Chinese ridicule French scholar for reigniting war of words with Chinese embassy for attacking China in pursuit of ‘political correctness’
Published: Mar 22, 2021 07:17 PM
China France File photo: cnsphoto

China France File photo: cnsphoto

A French scholar who recently engaged in a war of words with the Chinese Embassy to France was disdained by Chinese experts and officials on China-France affairs, with some expressing their support for the embassy's firm rebuttal against the claims of Antoine Bondaz, who appeared to be a "rising star" in some Western hawk-led anti-China circles engaging in another form of "political correctness."

The fierce online debate started when French senator Alain Richard announced plans to visit the island of Taiwan in the summer, which was resolutely rejected by the Chinese Embassy to France. In a letter, Chinese Ambassador to France Lu Shaye expressed China's firm stand to oppose the planned trip, saying that the visit would be used by "Taiwan independent" secessionists and create unnecessary disruption to China-France relations and exchanges.  

However, Bondaz, who claimed to be a researcher on Chinese foreign and security policy focusing on strategic issues in East Asia, lauded the senator's plan on Twitter. 

The French scholar has been interacting with the embassy on social media in the past few days with messages like "a big, big kiss to you and your trolls" to which the embassy retweeted with "Petit frappe" which means "little rascal."

Major French media outlets like local newspaper Le Monde ran headlines with "petit frappe" and some local TV channels invited Bondaz to talk on their shows, claiming this was an insult by the Chinese Embassy to France to a local scholar. 

It has apparently become a so-called honor for some scholars like Bondaz to speak against China, which helps boost their reputation in showing so-called political correctness, Chinese experts told the Global Times. 

"Bondaz is not a well-known scholar at all. It's only because now in France, it's politically correct to speak against China, as such move will be widely accepted by public opinion and French media," Zheng Ruolin, a senior Chinese media professional and European studies expert who lived in France for several years, told the Global Times on Monday.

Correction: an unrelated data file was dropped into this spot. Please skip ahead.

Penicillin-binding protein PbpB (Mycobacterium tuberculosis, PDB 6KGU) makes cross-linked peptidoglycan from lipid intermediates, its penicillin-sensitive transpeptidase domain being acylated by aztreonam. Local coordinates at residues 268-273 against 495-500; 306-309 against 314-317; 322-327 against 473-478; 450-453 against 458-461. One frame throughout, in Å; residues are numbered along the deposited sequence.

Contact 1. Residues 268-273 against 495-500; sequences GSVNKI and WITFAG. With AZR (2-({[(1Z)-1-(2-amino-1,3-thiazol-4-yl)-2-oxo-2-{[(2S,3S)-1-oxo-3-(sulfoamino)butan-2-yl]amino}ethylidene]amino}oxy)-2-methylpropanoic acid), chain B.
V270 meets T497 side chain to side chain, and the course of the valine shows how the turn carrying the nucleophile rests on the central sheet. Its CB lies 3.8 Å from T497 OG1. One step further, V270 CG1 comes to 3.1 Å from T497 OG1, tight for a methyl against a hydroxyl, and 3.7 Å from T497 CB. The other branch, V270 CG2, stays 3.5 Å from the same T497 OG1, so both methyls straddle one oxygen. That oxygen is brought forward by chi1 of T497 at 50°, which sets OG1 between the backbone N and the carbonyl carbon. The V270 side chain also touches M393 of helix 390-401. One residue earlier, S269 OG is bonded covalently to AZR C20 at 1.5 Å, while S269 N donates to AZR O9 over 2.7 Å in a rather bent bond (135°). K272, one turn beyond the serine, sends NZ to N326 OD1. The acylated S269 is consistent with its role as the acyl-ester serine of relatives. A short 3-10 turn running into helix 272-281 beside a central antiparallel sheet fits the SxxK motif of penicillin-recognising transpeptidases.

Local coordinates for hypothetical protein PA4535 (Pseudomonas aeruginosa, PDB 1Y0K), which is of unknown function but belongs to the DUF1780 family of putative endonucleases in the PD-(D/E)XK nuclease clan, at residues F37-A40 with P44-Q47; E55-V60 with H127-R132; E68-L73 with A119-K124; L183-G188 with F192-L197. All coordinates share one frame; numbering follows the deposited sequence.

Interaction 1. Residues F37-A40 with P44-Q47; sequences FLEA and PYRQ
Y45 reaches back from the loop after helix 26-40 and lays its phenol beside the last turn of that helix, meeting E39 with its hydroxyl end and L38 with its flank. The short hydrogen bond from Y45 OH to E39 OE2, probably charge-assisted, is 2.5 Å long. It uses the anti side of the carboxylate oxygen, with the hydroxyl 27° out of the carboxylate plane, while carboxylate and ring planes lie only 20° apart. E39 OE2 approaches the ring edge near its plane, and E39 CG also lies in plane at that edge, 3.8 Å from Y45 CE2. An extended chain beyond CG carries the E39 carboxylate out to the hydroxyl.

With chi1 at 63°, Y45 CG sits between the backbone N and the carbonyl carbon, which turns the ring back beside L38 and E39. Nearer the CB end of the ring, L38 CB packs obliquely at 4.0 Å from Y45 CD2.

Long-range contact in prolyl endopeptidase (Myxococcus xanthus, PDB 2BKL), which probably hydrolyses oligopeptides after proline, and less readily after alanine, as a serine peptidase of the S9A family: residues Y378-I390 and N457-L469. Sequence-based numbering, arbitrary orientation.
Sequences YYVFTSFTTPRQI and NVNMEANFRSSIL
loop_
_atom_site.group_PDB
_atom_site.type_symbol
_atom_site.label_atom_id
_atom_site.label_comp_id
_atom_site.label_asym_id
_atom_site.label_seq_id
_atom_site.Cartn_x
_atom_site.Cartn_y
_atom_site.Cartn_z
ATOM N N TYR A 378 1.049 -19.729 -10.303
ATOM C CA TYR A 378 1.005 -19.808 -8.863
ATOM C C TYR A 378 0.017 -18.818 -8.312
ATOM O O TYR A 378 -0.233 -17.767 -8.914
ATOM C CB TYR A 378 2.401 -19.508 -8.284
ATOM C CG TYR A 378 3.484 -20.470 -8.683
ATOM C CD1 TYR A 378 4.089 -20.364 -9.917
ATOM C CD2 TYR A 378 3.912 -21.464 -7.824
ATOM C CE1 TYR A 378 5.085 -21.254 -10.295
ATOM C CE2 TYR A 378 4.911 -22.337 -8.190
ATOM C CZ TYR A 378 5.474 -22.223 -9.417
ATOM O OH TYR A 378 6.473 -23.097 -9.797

Besides the fact that this is mere political correctness, his claims are not even worth being refuted, as they carry no weight, Zheng noted. 

After being refuted by the Chinese embassy, Bondaz suggested on Monday "We should stop there," indicating that the online war of words needed to end. "Of course, he wants to stop his online trolling, because he is afraid of offending China," the Chinese expert said. 

The embassy is unlikely to further interact with the scholar, as it has already clarified its stance in public statements, some observers said, noting it is not worthwhile to spend a lot of time to argue with such a pseudo-scholar who talks nonsense to sabotage China-French ties. 

By openly interfering in China's internal affairs and supporting secessionism under the cover of advocating so-called freedom of speech and political freedom but calling China's objection coercion or violation of freedom is clear double standards, and this kind of political rascal should be rejected, some observers said. 

Some netizens on China's Twitter-like Weibo also asked "Why can French politicians point fingers at China's internal affairs" but the Chinese Embassy to France can't fight back? Some expressed their support for the embassy in taking a firm stance in defending China's core interests. 

In response to some online criticism about the embassy engaging in "wolf warrior diplomacy," the Chinese Embassy to France said in an article on Monday, "If there are wolf warriors, it is because there are too many mad dogs, including some crazy dogs disguised as academics and media."